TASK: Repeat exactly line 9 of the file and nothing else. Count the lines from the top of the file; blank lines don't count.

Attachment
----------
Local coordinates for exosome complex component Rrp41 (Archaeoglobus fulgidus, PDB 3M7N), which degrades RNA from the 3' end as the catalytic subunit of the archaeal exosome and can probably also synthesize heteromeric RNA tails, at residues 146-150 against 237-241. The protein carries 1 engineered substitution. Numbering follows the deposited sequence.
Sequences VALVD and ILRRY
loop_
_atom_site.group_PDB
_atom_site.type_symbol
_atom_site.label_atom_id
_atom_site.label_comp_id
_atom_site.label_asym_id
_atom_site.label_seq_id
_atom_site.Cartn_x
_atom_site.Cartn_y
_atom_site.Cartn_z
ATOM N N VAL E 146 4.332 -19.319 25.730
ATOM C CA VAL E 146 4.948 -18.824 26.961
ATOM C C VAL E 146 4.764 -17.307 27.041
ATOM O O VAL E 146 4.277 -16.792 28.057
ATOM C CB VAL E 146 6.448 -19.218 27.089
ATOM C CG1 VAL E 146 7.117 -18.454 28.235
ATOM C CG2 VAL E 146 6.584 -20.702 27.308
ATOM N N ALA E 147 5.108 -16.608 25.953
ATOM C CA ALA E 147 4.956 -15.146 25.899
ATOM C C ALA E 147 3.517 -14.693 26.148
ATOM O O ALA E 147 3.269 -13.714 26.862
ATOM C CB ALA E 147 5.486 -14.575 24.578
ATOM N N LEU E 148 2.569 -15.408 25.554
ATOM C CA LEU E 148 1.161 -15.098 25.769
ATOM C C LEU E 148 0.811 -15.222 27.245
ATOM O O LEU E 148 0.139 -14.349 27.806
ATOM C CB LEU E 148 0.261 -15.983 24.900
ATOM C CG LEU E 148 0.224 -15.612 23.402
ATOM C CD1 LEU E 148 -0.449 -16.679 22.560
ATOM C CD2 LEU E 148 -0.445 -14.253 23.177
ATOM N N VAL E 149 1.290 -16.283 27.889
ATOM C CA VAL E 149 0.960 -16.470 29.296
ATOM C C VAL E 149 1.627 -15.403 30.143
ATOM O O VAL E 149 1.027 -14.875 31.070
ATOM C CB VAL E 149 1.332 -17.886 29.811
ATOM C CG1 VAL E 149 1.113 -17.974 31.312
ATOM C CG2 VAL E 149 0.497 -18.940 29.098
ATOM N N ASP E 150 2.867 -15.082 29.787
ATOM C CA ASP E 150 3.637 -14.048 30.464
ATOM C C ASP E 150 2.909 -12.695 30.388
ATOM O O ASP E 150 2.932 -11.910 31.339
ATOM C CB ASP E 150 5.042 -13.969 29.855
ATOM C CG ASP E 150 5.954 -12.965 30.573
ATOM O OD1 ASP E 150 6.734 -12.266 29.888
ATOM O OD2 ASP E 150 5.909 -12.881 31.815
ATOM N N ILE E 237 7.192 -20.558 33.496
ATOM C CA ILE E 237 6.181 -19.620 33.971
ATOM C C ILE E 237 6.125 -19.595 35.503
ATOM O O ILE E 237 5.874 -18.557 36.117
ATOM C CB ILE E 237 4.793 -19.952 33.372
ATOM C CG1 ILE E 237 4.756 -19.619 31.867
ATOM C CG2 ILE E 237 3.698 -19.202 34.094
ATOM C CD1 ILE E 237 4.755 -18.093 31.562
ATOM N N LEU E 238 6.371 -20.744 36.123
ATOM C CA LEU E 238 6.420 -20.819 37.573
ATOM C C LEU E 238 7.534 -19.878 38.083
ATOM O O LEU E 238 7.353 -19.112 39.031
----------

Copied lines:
_atom_site.label_seq_id